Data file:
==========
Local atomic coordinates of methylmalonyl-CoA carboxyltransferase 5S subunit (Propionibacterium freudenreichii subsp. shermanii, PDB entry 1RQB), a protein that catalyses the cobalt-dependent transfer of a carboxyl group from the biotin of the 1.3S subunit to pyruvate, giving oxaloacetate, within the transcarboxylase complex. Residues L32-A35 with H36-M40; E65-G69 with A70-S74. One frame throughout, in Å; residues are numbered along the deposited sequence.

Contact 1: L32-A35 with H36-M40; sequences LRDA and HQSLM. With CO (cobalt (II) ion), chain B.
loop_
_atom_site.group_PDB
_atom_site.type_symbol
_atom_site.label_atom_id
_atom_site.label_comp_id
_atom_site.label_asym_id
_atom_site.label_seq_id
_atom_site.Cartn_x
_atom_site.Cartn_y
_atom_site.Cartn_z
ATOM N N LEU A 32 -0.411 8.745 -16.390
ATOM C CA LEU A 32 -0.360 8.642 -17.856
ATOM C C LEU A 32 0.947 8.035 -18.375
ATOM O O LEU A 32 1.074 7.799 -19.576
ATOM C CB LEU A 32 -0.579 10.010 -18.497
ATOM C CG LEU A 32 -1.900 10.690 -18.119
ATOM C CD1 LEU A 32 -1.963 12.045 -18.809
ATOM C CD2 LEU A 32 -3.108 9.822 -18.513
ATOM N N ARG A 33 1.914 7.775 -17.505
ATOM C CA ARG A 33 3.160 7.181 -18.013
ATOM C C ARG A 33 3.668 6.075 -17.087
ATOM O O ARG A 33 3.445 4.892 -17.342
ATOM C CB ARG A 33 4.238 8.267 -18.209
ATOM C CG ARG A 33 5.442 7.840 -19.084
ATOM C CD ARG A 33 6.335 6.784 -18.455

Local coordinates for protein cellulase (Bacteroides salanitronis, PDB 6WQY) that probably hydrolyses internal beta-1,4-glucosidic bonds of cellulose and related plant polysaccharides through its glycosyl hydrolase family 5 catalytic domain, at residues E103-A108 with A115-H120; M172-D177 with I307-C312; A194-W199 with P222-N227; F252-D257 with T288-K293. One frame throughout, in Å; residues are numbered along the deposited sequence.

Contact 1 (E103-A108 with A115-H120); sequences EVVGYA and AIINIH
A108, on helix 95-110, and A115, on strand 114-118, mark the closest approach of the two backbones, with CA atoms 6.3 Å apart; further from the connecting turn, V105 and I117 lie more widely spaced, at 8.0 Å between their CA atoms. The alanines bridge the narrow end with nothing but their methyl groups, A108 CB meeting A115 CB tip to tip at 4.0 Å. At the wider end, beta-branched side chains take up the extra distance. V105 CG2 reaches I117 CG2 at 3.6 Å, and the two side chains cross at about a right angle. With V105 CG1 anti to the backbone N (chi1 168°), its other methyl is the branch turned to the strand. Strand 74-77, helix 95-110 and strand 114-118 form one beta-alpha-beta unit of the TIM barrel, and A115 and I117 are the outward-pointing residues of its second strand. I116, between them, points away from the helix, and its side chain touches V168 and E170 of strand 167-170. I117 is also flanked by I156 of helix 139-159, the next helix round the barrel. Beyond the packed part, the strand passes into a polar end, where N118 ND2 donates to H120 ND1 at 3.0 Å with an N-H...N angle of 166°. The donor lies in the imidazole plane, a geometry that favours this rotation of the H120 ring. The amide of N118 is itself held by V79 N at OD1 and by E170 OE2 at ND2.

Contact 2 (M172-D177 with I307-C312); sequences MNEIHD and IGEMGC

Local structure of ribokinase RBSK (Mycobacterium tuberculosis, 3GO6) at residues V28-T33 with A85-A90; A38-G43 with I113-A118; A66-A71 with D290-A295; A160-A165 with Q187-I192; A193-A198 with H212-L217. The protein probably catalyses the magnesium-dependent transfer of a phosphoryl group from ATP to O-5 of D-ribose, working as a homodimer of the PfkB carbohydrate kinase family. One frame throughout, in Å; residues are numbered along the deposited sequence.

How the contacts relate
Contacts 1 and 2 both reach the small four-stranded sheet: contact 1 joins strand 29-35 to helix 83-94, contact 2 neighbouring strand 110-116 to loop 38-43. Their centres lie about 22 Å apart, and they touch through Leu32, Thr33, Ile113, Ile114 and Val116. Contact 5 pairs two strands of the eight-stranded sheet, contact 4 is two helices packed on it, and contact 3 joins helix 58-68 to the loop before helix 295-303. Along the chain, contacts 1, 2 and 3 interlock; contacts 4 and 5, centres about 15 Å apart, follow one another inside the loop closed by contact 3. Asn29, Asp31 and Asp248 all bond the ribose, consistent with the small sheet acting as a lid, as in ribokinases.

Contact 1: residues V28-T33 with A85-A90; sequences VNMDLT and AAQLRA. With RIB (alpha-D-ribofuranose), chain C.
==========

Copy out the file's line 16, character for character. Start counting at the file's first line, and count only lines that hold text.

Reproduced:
ATOM O O LEU A 32 1.074 7.799 -19.576